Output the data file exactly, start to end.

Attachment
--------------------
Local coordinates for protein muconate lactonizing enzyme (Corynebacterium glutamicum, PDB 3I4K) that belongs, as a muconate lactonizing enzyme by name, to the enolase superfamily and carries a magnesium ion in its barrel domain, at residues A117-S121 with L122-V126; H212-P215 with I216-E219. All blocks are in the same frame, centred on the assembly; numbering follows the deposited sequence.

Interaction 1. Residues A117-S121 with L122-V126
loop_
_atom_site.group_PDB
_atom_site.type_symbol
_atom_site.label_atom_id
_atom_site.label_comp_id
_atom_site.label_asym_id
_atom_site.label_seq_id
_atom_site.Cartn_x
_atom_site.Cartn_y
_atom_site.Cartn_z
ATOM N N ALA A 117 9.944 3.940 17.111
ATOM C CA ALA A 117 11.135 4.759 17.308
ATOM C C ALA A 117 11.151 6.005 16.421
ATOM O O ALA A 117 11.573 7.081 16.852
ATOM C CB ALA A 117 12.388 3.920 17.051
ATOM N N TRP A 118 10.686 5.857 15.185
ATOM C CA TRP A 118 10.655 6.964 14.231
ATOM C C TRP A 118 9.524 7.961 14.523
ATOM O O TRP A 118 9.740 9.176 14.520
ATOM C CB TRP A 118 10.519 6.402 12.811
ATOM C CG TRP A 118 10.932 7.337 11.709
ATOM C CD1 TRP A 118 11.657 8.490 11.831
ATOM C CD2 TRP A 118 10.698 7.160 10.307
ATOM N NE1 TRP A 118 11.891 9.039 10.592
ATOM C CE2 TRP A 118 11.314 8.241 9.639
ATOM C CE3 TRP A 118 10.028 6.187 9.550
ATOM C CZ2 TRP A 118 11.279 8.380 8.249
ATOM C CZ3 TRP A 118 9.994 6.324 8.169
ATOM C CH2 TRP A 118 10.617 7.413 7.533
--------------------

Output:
Local coordinates for protein muconate lactonizing enzyme (Corynebacterium glutamicum, PDB 3I4K) that belongs, as a muconate lactonizing enzyme by name, to the enolase superfamily and carries a magnesium ion in its barrel domain, at residues A117-S121 with L122-V126; H212-P215 with I216-E219. All blocks are in the same frame, centred on the assembly; numbering follows the deposited sequence.

Interaction 1. Residues A117-S121 with L122-V126
loop_
_atom_site.group_PDB
_atom_site.type_symbol
_atom_site.label_atom_id
_atom_site.label_comp_id
_atom_site.label_asym_id
_atom_site.label_seq_id
_atom_site.Cartn_x
_atom_site.Cartn_y
_atom_site.Cartn_z
ATOM N N ALA A 117 9.944 3.940 17.111
ATOM C CA ALA A 117 11.135 4.759 17.308
ATOM C C ALA A 117 11.151 6.005 16.421
ATOM O O ALA A 117 11.573 7.081 16.852
ATOM C CB ALA A 117 12.388 3.920 17.051
ATOM N N TRP A 118 10.686 5.857 15.185
ATOM C CA TRP A 118 10.655 6.964 14.231
ATOM C C TRP A 118 9.524 7.961 14.523
ATOM O O TRP A 118 9.740 9.176 14.520
ATOM C CB TRP A 118 10.519 6.402 12.811
ATOM C CG TRP A 118 10.932 7.337 11.709
ATOM C CD1 TRP A 118 11.657 8.490 11.831
ATOM C CD2 TRP A 118 10.698 7.160 10.307
ATOM N NE1 TRP A 118 11.891 9.039 10.592
ATOM C CE2 TRP A 118 11.314 8.241 9.639
ATOM C CE3 TRP A 118 10.028 6.187 9.550
ATOM C CZ2 TRP A 118 11.279 8.380 8.249
ATOM C CZ3 TRP A 118 9.994 6.324 8.169
ATOM C CH2 TRP A 118 10.617 7.413 7.533